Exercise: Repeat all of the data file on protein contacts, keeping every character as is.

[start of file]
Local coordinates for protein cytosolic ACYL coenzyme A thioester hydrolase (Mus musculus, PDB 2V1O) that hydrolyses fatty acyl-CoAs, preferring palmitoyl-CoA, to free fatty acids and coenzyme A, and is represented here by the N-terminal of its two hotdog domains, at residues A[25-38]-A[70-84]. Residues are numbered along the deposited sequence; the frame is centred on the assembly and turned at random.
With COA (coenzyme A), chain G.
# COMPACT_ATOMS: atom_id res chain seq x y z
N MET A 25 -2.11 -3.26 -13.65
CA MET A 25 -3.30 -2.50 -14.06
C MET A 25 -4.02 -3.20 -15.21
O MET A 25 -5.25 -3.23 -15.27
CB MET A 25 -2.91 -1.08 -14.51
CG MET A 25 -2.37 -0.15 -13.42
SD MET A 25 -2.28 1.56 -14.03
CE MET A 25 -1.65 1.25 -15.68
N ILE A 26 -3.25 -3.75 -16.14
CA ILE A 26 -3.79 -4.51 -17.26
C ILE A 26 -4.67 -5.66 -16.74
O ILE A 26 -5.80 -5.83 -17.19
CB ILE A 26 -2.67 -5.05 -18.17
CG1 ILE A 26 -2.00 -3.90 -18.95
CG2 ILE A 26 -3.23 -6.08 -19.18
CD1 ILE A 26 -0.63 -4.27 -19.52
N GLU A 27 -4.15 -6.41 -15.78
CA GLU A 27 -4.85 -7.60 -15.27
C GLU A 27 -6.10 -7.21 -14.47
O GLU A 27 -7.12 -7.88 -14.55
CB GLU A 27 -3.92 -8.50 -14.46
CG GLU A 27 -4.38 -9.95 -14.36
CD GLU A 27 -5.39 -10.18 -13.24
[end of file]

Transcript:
Local coordinates for protein cytosolic ACYL coenzyme A thioester hydrolase (Mus musculus, PDB 2V1O) that hydrolyses fatty acyl-CoAs, preferring palmitoyl-CoA, to free fatty acids and coenzyme A, and is represented here by the N-terminal of its two hotdog domains, at residues A[25-38]-A[70-84]. Residues are numbered along the deposited sequence; the frame is centred on the assembly and turned at random.
With COA (coenzyme A), chain G.
# COMPACT_ATOMS: atom_id res chain seq x y z
N MET A 25 -2.11 -3.26 -13.65
CA MET A 25 -3.30 -2.50 -14.06
C MET A 25 -4.02 -3.20 -15.21
O MET A 25 -5.25 -3.23 -15.27
CB MET A 25 -2.91 -1.08 -14.51
CG MET A 25 -2.37 -0.15 -13.42
SD MET A 25 -2.28 1.56 -14.03
CE MET A 25 -1.65 1.25 -15.68
N ILE A 26 -3.25 -3.75 -16.14
CA ILE A 26 -3.79 -4.51 -17.26
C ILE A 26 -4.67 -5.66 -16.74
O ILE A 26 -5.80 -5.83 -17.19
CB ILE A 26 -2.67 -5.05 -18.17
CG1 ILE A 26 -2.00 -3.90 -18.95
CG2 ILE A 26 -3.23 -6.08 -19.18
CD1 ILE A 26 -0.63 -4.27 -19.52
N GLU A 27 -4.15 -6.41 -15.78
CA GLU A 27 -4.85 -7.60 -15.27
C GLU A 27 -6.10 -7.21 -14.47
O GLU A 27 -7.12 -7.88 -14.55
CB GLU A 27 -3.92 -8.50 -14.46
CG GLU A 27 -4.38 -9.95 -14.36
CD GLU A 27 -5.39 -10.18 -13.24